By: Scott Zrebiec
This month we had the pleasure of reading Sweet Tooth. Sweet Tooth effectively employed interesting artistic and story elements to create a dark post-apocalyptic tale. It was enjoyed by all present.
The story is a complicated take on a post-apocalyptic world, where all adults are dying of an illness while all children are born with heads that have animal characteristics. A central theme of the story is the clash between the callousness of the remaining adult population and the innocence of the neglected and abused kids. At times the work feels like other apocalyptic stories, e.g. The Road, The Walking Dead or Y: The Last Man, but it differentiates itself well in the conflict between adults and children and being focused on discovering what is going on, rather than just being a story of accepting and surviving a hostile world. Additionally, it is a story about Gus growing up and overcoming adversity.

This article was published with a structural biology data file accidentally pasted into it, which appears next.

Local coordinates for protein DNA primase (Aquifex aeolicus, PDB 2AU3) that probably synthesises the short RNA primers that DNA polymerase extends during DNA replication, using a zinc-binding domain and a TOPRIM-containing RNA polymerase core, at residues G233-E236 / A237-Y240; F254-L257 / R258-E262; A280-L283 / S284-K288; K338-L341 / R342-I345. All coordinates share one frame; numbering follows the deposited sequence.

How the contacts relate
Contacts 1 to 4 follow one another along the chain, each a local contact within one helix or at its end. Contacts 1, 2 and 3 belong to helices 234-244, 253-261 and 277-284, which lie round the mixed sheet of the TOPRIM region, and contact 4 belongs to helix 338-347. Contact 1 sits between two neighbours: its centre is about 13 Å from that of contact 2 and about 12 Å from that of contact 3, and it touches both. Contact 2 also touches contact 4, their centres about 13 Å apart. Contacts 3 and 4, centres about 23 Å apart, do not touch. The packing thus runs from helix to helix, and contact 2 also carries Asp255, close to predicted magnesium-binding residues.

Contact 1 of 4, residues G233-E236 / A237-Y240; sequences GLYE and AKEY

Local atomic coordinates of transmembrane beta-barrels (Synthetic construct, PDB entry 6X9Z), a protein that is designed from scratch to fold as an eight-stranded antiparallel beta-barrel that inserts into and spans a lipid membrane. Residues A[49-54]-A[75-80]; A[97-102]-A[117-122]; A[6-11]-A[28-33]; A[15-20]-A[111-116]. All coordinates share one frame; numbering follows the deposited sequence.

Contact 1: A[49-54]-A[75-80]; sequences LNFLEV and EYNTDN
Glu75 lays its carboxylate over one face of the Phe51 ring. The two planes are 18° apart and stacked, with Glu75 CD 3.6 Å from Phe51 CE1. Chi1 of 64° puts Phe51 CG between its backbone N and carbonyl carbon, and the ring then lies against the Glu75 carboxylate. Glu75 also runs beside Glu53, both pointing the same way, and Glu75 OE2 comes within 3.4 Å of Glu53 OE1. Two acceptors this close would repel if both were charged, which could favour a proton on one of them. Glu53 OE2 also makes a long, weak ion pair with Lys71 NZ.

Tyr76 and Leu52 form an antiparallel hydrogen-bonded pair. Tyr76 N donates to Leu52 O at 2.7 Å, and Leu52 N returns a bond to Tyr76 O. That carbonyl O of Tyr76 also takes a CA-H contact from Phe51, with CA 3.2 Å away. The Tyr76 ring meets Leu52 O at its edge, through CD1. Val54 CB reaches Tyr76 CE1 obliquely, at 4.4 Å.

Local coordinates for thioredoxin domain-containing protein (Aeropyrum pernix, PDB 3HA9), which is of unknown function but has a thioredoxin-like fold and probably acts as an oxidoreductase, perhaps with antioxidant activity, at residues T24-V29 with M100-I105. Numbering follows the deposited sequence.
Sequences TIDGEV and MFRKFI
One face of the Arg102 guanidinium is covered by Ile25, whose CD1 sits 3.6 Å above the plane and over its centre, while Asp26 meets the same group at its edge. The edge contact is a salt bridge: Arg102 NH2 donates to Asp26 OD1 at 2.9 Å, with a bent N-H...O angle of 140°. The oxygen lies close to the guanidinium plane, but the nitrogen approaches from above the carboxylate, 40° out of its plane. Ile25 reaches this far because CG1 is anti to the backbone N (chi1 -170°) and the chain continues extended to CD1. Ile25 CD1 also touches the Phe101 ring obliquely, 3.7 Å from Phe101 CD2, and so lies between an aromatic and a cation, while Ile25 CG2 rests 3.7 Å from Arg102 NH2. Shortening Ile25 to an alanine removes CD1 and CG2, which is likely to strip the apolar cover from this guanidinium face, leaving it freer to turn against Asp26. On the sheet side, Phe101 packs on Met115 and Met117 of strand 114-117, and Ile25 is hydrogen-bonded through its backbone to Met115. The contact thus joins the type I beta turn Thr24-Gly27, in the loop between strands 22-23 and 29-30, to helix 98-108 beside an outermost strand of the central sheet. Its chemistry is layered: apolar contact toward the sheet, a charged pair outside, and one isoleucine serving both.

The art of the comic book is key to the success of the story. The world is built up through techniques such as the use of light to display the darkness of the setting or the use of gore to show the violence and Gus’ powerlessness in the face of foes. Another frequently used interesting style creates fluid dream/hypnosis sequences, e.g. showing characters explore a character’s memories by taking a trip along his antlers, or showing Jeppard shooting Bambi in a dream sequence. The drawing is also consistently interesting: it is one part abstract and three parts realistic, with surreal sequences. Given the role that the art had in building the story, it will be interesting to see how effective Netflix’s adaptation is, which will be viewed by the group at a later date.